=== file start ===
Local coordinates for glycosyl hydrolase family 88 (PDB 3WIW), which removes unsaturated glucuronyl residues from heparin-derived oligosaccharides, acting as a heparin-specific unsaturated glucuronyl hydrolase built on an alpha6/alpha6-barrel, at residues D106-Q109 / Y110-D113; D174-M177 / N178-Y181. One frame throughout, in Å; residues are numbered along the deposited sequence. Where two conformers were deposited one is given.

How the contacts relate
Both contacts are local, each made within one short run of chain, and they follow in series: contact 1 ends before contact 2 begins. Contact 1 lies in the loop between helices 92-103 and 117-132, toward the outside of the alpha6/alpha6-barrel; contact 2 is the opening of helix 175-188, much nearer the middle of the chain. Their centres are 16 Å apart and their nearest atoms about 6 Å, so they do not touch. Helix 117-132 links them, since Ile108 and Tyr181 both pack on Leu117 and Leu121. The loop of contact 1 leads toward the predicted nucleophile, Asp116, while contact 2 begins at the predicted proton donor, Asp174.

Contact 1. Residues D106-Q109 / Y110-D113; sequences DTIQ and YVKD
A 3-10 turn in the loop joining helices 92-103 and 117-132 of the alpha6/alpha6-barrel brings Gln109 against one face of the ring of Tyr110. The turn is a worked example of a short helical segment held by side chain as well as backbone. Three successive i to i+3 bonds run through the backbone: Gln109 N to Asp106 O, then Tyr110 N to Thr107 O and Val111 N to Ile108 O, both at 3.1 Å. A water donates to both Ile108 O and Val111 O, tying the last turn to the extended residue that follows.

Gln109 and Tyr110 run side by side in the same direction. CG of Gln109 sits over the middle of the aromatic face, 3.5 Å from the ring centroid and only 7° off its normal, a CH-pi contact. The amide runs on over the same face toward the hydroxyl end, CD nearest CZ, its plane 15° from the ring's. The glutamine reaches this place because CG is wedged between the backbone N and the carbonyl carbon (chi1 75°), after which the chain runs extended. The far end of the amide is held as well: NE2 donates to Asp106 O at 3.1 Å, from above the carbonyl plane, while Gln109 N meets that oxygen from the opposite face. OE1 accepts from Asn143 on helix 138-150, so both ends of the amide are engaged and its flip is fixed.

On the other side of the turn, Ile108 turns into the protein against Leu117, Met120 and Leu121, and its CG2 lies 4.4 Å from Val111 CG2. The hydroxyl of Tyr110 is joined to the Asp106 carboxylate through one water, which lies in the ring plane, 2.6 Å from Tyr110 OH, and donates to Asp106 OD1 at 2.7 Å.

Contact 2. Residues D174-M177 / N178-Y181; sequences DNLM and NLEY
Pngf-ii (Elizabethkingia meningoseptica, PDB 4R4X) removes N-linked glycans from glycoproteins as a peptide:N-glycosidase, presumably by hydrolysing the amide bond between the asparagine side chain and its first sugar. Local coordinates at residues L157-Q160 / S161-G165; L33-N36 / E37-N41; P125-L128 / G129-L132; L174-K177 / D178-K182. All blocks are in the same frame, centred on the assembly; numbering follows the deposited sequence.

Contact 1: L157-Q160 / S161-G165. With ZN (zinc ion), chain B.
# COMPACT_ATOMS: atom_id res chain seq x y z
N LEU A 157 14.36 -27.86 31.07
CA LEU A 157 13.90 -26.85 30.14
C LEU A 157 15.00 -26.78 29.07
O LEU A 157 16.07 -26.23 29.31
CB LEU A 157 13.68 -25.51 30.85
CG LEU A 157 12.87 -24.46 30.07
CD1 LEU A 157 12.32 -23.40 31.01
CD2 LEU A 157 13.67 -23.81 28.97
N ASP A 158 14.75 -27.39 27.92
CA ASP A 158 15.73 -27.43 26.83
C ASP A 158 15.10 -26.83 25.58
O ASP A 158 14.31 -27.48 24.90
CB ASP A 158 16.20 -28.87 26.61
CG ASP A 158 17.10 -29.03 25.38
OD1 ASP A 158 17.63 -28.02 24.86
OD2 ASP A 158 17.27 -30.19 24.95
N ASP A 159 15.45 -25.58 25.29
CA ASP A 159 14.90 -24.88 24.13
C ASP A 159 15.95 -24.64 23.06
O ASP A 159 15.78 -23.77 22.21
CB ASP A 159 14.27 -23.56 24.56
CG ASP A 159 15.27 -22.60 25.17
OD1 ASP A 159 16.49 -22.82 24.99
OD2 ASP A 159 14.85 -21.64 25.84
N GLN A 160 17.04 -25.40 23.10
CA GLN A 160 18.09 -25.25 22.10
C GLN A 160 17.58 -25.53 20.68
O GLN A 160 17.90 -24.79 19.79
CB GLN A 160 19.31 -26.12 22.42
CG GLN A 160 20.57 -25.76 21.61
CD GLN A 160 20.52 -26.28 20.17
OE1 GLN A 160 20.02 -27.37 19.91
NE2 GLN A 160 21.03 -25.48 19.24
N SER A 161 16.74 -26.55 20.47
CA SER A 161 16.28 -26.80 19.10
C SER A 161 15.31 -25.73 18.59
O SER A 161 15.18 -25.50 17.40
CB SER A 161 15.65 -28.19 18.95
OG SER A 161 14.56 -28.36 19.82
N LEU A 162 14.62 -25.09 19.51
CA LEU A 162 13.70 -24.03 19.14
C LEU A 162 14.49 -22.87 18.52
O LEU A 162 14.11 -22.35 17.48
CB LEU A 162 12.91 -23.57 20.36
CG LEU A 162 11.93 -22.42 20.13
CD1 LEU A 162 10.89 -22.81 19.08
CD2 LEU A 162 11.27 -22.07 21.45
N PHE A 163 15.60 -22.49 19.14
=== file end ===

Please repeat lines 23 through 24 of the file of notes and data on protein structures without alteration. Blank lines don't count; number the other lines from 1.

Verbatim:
O ASP A 158 14.31 -27.48 24.90
CB ASP A 158 16.20 -28.87 26.61